Victoria Rue asks, “Can Thai Theravada nuns and Roman Catholic women priests shatter the clerical

glass ceiling?”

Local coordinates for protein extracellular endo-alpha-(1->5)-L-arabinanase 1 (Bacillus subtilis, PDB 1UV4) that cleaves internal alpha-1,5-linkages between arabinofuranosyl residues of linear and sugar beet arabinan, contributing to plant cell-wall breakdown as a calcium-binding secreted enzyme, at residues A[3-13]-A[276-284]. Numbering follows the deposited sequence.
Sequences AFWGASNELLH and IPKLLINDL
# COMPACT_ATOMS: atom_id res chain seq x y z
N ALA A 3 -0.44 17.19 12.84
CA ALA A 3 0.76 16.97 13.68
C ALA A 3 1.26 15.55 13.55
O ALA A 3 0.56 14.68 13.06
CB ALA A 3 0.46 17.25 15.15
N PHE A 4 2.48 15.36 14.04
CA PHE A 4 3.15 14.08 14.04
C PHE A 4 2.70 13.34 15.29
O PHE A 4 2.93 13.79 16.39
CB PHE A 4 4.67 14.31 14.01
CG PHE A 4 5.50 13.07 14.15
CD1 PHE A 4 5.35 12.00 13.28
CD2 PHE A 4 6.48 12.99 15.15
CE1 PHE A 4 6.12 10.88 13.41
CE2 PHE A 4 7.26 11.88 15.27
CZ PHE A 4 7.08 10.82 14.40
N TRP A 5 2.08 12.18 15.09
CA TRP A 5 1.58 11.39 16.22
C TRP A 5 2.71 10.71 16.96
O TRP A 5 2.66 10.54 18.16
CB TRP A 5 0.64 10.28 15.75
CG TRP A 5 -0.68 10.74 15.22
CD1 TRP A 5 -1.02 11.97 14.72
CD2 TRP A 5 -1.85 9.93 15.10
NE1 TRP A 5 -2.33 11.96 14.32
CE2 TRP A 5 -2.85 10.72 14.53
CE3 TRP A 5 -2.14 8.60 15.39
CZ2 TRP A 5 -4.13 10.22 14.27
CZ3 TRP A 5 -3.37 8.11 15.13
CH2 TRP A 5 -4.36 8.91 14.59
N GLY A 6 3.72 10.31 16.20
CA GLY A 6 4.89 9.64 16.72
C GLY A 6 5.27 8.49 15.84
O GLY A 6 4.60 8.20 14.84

Dressed in saffron robes, Venerable Dhammananda turned to me with scissors in her hands and asked, “And now your turn, Victoria?” Thailand’s first ordained Theravada bhikkhuni (nun) of the 21st century smiled. Her eyes welcomed me through round eyeglasses framed by a perfectly round shaven head. With this urging, I stepped to the side of the seated woman whose hair Dhammananda was cutting. For several days I’d seen Jiep about the monastery, or wat, dressed in the white clothes of a volunteer. She was young, maybe 22, with shoulder-length black hair. She’d been raised in this monastery since the age of 12, when her parents, having little money, brought her there to live and be educated. A few days before this ceremony, she had received her B.A. in journalism from central Thailand’s Nakhon Pathom Rajabhat University.

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